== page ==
Secret until now, stealth helicopters may have been key to the success of the Osama bin Laden raid. But the so-far-unexplained crash of one of the modified Black Hawks at the scene apparently compromised at least some of the aircraft’s secrets.
The two choppers evidently used radar-evading technologies, plus noise and heat suppression devices, to slip across the Afghan-Pakistan border, avoid detection by Pakistani air defenses and deliver an assault team of two dozen Navy SEALs into the al-Qaeda leader’s lair. Photos of the lost chopper’s wrecked tail are circulating online — proving it exists and also exposing sensitive details.
US President Barack Obama traveled on Friday to the home base, at Fort Campbell, Kentucky, of the elite Army pilots who flew the daring mission. They are members of the 160th Special Operations Aviation Regiment, nicknamed the Night Stalkers.
The reason one of the helicopters crash landed at the bin Laden compound has not been disclosed, but Daniel Goure, a defense specialist at the Lexington Institute think tank, said on Friday it might be explained by the unusual aerodynamics resulting from the aircraft’s modifications.
“It could be much more difficult to fly, particularly at slow speed and landing than you would expect from a typical Black Hawk,” Goure said.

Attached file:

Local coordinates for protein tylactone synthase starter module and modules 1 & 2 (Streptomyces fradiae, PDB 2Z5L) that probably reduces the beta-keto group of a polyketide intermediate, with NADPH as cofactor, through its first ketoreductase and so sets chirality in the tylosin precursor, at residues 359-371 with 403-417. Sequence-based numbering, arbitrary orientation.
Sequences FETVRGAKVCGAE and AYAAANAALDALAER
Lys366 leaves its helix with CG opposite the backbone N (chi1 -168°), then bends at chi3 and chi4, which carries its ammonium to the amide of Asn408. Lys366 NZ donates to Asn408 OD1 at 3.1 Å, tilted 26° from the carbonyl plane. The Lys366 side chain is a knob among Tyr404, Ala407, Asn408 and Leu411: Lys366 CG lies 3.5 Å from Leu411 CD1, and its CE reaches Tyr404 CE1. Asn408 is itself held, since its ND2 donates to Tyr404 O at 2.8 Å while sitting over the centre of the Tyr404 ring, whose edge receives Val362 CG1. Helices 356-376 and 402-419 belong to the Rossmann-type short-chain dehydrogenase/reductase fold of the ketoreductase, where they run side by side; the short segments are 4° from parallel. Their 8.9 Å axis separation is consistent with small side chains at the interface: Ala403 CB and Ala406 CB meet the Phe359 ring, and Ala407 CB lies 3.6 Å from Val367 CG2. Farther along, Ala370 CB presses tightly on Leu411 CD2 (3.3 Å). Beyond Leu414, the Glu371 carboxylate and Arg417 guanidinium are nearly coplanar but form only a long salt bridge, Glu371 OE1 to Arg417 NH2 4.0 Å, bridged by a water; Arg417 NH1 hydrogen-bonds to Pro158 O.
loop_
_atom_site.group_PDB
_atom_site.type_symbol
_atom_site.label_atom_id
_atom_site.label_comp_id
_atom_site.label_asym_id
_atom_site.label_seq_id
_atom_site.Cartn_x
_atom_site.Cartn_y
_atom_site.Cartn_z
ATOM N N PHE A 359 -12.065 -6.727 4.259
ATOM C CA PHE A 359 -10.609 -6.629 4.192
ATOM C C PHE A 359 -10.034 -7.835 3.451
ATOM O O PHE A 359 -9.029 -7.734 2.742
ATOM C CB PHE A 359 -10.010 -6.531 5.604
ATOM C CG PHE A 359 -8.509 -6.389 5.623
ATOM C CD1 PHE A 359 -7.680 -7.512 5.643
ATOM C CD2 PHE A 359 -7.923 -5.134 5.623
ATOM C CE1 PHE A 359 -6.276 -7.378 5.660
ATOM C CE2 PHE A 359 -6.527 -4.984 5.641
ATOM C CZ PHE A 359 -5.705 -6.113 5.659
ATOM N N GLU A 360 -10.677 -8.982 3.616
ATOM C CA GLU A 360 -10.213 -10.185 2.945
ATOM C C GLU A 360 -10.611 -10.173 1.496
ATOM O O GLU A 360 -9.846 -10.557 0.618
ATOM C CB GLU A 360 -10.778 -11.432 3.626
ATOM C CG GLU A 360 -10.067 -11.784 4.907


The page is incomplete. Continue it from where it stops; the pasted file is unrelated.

The US military’s first stealth aircraft, the now-defunct F-117 fighter jet, was notoriously difficult to handle in flight, officials have said.
Night Stalker pilots also fly other, publicly acknowledged versions of the Black Hawk that are specially equipped with advanced navigation systems, plus devices allowing for low-level and all-weather flight, day or night. Those are rigged to permit occupants to “fast rope” from the helicopter as it hovers just off the ground — a technique used in the bin Laden assault.
Many aspects of stealth technology have been known for decades, including the use of angled aircraft edges and composite materials to make aircraft less visible on radar. The Army began a program to build a new class of helicopter with stealth technology in 1992. Known as the RAH-66 Comanche, it was canceled in 2004, in part to speed up development of drone aircraft.
Bill Sweetman, editor-in-chief of Defense Technology International and a long-time student of stealth aircraft development, said the biggest secret behind the stealth helicopter is simply that it existed.
“There was obviously a fairly high risk that you were going to compromise it one way or another the minute you used it,” he said in an interview.
The decision to use the helicopters reflected the extraordinary stakes involved in eliminating bin Laden, the world’s most-wanted terrorist. It is not known whether the choppers have been used in earlier Special Operations raids, but Dick Hoffman, a former Navy SEAL and now a defense analyst at the Rand Corp think tank, said he had never before heard of their existence.
Hoffman said in a telephone interview that the apparent stealth technology on the choppers boosted the raid’s chances for success.
“Getting into the target area undetected is hugely important, especially with these terrorist targets and militia targets,” he said.
He added that the SEAL team did not arrive at the Abbottabad compound in Pakistan in complete silence, since a resident in the same town was writing on Twitter during the raid that he could hear one or more helicopters and wondered what was happening.